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LITERATURE REVIEW: CHECKLIST

Introduction to the Review


1. Is the area of interest explained? Does the author of the review explain their connection or experience with the
area?
2. Is the purpose of the review made evident to the reader?
3. If terminology or concepts are being introduced as part of the review, are these defined or clarified?
4. Is the organization of the review made evident to the reader?
5. Is the method for selection of reviewed materials described?

Organization and Writing Qualities of the Review


1. Are headings used to group the literature according to themes or issues?
2. If there are sections within the review, are these logically ordered and explained to the reader?
3. Does the author provide clearly articulated transitions between sections? (Is the storyline easy to follow?)
4. Is each item in the literature review cited appropriately?
6. How are quotes used? (If included, they should only be used when the author cannot paraphrase the message
easily.)

Presentation of Studies Being Reviewed


1. Does the presentation of the studies within sections include a storyline, that is, is the connection between each
piece of literature made explicit for the reader?
2. When an item of literature is introduced, is it summarized for the reader in terms of what the authors did, when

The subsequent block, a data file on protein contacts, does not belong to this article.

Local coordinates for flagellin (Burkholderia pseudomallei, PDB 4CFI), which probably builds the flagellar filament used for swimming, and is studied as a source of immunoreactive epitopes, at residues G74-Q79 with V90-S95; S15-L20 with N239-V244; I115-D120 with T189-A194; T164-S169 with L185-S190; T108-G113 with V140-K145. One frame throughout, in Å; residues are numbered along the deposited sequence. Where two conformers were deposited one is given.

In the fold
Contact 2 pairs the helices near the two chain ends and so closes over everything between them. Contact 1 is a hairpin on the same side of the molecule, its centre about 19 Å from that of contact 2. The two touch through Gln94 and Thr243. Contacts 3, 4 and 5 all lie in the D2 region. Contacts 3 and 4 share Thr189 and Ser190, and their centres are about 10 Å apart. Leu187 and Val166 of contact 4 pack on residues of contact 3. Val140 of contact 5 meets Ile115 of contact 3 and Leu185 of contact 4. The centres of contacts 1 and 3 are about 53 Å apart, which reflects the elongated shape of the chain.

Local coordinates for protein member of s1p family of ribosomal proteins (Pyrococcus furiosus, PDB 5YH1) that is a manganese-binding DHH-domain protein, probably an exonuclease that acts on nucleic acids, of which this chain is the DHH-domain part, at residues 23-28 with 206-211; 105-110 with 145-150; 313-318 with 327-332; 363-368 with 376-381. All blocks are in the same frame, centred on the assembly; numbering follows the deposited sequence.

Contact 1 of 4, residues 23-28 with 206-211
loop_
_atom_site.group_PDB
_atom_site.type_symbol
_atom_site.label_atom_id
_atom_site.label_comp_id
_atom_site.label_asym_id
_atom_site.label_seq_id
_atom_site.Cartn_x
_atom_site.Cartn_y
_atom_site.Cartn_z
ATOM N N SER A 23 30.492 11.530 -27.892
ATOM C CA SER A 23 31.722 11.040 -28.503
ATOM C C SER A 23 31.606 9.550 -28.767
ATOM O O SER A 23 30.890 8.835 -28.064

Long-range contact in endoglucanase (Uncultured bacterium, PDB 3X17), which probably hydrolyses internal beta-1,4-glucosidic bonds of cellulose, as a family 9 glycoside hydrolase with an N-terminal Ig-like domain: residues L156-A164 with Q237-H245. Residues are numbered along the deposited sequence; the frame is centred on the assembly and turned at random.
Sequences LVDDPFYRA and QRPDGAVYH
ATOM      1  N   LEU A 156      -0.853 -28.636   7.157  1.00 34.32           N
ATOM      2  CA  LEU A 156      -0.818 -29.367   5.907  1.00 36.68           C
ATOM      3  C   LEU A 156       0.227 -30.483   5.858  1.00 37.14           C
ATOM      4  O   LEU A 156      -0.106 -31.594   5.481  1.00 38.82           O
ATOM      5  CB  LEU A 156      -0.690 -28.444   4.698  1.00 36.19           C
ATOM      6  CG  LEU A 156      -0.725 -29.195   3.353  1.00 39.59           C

they did it, how they reached their conclusions, etc.?
3. Is the author critical about each piece of literature?
4. Read the lead sentence in 5 or 6 successive paragraphs. If this were all that was written would the storyline in
this literature review still be evident (it should be!)?

Evidence of Analysis, Synthesis, Critique Taking Place within the Review


1. Does the author go beyond summarizing the studies? Is there evidence of analysis and critique of individual
studies?
2. Is there evidence of analysis and synthesis across the studies? Are the messages that emerge from the literature
made evident? (This may involve comparing results, identifying differences among a number of studies).
3. Are the gaps, problems, or issues unresolved by the literature clearly identified?
4. Does the author provide evidence to support the arguments, analysis, and criticism being made? Is the evidence
sufficient and convincing?
5. Is the author's voice separate and distinct from that of the authors they are summarizing, critiquing, and
reviewing?

Conclusion to the Review:


1. Does the author provide some summary and conclusion that pulls together their entire review?
2. Does the author identify the contribution made by their review efforts?
3. Does the author make suggestions for research that needs to be conducted.